"The use of chimpanzees in research is bad for chimps and bad for us. They suffer physically and psychologically, and this research isn't leading to cures, preventions or treatments. It's a waste of money and a waste of life. We have to start demanding better science," said Capaldo.

Source: http://www.womenshealth.gov/new//news/headlines/659910.cfm/

Rabu, 14 Desember 2011

Could Statins Help Those Hospitalized With Flu? (12/14/2011)

Could Statins Help Those Hospitalized With Flu? (12/14/2011)

Could Statins Help Those Hospitalized With Flu? (12/14/2011)

Could Statins Help Those Hospitalized With Flu?

Preliminary study suggests they might boost survival rates.

By Amanda GardnerHealthDay Reporter
WEDNESDAY, Dec. 14 (HealthDay News) -- Statins, the drugs that can dramatically lower cholesterol levels, may one day also prove useful in combating serious cases of the flu.

A preliminary study in the Journal of Infectious Diseases finds that patients hospitalized with influenza were less likely to die if they were taking a statin, compared with their peers who weren't taking one of the drugs. The effect held even after adjusting for heart disease.

But it's far too soon to consider adding statins to the existing anti-flu armamentarium, the authors stated.

"At this point, statins should not become the standard of care for people hospitalized with the flu," cautioned study co-author Dr. Ann Thomas, a public health physician with the Oregon Public Health Division in Portland. "We would like to see more studies, [and] I think it would be worthwhile to do these studies."

Right now, preventive vaccinations and antiviral medications are the best weapons against this wily foe, but both stop far short of perfection.

Statins have piqued the interest of virologists and others because they may have anti-inflammatory properties that might mitigate the damage from the influenza virus.

"There have been a couple of studies that have found an apparent association between statins and improved mortality in patients who've had sepsis [blood infections], who've had community-acquired pneumonia," said Dr. Bruce Hirsch, an attending physician in infectious diseases at North Shore University Hospital in Manhasset, NY.

This is the first observational study to investigate a possible relationship between statins and deaths from the flu.

The authors reviewed chart records on more than 3,000 patients hospitalized with laboratory-confirmed influenza in 10 states during the 2007-2008 flu season.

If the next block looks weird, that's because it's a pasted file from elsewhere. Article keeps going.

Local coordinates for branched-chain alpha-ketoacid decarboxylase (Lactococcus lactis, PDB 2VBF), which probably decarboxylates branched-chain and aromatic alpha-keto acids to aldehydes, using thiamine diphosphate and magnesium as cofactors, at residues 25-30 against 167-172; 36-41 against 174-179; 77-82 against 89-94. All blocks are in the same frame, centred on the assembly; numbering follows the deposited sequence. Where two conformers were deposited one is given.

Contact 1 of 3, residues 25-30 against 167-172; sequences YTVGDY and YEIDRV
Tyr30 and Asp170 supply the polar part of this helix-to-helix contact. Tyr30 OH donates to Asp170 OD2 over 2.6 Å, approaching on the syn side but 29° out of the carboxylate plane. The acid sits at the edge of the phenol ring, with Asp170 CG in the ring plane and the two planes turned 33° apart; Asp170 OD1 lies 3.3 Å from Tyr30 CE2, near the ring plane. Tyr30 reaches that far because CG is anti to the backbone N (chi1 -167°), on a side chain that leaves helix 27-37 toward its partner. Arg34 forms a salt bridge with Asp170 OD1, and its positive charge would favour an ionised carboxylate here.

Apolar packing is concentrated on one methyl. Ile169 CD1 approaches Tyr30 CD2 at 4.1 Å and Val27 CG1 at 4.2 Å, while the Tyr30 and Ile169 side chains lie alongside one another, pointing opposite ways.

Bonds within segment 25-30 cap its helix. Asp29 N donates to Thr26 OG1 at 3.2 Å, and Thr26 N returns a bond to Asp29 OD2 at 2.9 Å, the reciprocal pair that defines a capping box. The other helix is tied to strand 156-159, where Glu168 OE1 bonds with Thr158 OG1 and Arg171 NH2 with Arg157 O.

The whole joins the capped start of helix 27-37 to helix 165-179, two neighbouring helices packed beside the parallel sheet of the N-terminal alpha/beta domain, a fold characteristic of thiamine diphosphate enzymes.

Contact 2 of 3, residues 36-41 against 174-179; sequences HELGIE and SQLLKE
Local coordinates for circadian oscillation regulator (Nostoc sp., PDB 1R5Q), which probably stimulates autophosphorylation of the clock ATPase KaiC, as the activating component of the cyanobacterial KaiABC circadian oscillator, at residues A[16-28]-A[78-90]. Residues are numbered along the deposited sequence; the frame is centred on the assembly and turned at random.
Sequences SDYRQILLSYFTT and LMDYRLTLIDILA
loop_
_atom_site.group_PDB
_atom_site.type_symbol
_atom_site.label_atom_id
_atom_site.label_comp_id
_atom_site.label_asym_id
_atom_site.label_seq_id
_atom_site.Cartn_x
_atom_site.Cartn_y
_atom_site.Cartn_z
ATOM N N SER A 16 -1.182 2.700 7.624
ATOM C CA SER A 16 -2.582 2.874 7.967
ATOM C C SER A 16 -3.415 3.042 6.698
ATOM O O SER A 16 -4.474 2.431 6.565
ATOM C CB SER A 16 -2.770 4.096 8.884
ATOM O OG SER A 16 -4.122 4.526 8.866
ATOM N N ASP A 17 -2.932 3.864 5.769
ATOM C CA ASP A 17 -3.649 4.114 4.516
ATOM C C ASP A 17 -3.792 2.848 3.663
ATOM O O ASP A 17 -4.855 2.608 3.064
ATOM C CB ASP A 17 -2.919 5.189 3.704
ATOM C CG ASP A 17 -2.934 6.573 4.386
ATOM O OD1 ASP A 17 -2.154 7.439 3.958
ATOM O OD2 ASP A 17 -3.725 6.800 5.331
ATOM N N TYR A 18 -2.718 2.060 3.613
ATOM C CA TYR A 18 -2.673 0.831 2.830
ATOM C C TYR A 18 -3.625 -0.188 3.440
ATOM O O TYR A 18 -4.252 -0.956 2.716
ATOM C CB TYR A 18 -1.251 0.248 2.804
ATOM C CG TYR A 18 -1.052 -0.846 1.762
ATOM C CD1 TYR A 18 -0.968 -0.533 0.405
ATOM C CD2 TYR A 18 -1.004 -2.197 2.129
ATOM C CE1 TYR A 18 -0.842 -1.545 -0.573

Patients on statins were 41 percent less likely to die, the study found, even after adjusting for age, the presence of heart, lung and/or kidney disease, whether or not they had had a flu shot, or whether or not they had received antiviral medications such as Tamiflu (oseltamivir).

But the study also suffers from several limitations, as the authors themselves acknowledged.

Perhaps most importantly, the authors do not know if patients taking statins were already healthier than people not taking statins.

"The big question at baseline was were the people on statins healthier than those not on statins and did that account for why they were less likely to die?" Thomas said. "That's difficult to answer."

"There's no question that these observations are striking in terms of death from influenza but they can't say why," said Dr. Len Horovitz, a pulmonary specialist with Lenox Hill Hospital in New York City. "Why did these people start statins? Were they cardiac patients? Did they think it was a good idea because their cholesterol looked lousy?"

A randomized controlled trial could provide some of these answers but only two have been registered, one of which is terminated and the other of which is no longer recruiting.

This study was sponsored by the U.S. Centers for Disease Control and Prevention's Emerging Infections Program, which usually only does observational studies, Thomas said.

Source: http://www.womenshealth.gov/new//news/headlines/659810.cfm/

Selasa, 13 Desember 2011

Birth Defects Seem Rare in Kids of Childhood Cancer Survivors (12/13/2011)

Birth Defects Seem Rare in Kids of Childhood Cancer Survivors (12/13/2011)

Birth Defects Seem Rare in Kids of Childhood Cancer Survivors (12/13/2011)

Birth Defects Seem Rare in Kids of Childhood Cancer Survivors

Findings should reassure parents, doctors say.

By Steven ReinbergHealthDay Reporter
MONDAY, Dec. 12 (HealthDay News) -- Children of parents who survived childhood cancer are unlikely to suffer from birth defects, finds a new study that should allay some concerns about long-term effects of treatment.